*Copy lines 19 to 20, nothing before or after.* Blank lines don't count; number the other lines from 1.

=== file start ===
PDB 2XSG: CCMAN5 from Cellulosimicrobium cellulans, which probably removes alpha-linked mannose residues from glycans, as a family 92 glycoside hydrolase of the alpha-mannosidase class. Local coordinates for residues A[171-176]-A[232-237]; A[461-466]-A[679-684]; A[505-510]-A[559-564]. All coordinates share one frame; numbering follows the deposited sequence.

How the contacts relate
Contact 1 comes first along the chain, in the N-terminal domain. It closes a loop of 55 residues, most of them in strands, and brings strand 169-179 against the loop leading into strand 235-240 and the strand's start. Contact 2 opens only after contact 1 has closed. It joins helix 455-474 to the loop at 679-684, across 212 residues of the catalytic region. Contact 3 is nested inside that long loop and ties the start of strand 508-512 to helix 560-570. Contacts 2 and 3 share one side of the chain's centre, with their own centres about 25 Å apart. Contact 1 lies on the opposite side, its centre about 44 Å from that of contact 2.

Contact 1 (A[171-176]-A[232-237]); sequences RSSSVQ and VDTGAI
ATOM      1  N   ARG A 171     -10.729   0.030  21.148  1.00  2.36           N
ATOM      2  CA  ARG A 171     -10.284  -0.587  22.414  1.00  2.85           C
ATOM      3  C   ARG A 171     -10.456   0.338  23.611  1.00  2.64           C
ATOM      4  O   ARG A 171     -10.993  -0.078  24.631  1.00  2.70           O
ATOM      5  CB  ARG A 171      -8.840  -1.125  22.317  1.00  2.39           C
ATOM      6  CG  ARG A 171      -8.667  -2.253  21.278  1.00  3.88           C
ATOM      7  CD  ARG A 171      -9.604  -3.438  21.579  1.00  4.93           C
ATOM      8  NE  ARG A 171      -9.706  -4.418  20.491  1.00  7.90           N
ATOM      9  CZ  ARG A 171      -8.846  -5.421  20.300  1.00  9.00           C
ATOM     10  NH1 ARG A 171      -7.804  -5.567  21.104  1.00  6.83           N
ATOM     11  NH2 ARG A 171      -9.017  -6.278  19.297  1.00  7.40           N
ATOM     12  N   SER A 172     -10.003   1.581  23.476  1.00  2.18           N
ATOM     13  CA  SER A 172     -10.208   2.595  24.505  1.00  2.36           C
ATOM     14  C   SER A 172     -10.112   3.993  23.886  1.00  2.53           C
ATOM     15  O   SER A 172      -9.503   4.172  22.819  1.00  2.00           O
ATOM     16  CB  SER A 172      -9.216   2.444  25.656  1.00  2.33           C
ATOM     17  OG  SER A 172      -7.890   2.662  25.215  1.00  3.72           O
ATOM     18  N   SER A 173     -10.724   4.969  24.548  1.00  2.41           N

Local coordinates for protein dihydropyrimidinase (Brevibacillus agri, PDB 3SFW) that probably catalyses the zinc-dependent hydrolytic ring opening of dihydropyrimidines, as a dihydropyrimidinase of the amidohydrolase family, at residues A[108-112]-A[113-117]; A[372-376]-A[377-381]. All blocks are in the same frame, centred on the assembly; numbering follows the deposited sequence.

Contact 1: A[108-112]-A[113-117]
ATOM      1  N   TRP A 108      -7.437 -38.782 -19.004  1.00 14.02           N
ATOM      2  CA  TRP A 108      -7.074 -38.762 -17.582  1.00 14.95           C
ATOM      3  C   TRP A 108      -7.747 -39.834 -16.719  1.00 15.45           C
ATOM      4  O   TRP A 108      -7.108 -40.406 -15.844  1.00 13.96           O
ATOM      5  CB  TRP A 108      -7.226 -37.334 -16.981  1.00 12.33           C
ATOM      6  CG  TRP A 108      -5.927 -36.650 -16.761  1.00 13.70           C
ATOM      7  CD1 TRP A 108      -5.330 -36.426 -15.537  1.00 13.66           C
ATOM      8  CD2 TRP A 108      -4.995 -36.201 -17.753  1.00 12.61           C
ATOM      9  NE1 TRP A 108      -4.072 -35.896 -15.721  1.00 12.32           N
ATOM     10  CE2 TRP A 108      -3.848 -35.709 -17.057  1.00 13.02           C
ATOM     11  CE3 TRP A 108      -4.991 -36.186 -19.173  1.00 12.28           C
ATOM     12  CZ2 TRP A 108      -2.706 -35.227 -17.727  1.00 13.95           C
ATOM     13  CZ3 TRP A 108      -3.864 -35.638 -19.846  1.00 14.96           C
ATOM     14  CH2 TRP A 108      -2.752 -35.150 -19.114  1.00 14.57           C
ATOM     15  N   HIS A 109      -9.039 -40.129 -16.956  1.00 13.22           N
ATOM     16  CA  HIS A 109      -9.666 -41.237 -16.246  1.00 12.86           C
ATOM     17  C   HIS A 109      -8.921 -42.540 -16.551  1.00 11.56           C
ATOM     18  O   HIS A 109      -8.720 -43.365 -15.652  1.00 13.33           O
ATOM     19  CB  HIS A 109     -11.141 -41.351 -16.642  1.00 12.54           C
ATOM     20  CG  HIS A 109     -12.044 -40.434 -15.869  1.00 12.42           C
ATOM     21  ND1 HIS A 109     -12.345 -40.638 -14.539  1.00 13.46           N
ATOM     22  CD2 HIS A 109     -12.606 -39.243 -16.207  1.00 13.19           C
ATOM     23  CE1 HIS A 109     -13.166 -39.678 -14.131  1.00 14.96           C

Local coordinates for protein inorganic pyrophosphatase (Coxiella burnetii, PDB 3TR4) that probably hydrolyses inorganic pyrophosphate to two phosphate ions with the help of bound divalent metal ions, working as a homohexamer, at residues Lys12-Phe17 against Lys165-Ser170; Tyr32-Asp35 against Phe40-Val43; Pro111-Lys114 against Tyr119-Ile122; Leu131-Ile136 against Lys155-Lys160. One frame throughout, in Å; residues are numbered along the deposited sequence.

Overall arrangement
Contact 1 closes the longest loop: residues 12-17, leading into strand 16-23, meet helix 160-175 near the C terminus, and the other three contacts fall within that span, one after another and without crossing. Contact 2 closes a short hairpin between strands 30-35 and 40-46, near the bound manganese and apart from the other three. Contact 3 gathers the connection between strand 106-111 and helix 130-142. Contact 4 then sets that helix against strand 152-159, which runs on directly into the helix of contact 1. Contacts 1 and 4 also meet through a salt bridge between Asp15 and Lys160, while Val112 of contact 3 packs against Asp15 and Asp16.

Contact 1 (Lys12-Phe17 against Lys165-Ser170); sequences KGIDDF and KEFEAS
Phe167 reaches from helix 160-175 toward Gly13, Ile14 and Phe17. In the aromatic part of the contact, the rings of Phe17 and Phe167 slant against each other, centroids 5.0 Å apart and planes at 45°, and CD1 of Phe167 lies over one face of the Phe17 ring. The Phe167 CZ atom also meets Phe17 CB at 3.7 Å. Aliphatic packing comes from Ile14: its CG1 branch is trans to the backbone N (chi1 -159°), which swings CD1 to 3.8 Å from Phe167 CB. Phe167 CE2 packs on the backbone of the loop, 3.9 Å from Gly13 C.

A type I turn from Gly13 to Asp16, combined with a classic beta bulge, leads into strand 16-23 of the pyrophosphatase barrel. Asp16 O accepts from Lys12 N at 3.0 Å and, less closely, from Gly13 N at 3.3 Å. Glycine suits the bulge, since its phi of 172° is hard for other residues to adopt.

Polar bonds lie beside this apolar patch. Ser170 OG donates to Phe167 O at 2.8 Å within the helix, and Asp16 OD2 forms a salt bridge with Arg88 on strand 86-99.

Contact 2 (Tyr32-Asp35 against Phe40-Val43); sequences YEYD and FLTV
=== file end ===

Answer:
ATOM     15  O   SER A 172      -9.503   4.172  22.819  1.00  2.00           O
ATOM     16  CB  SER A 172      -9.216   2.444  25.656  1.00  2.33           C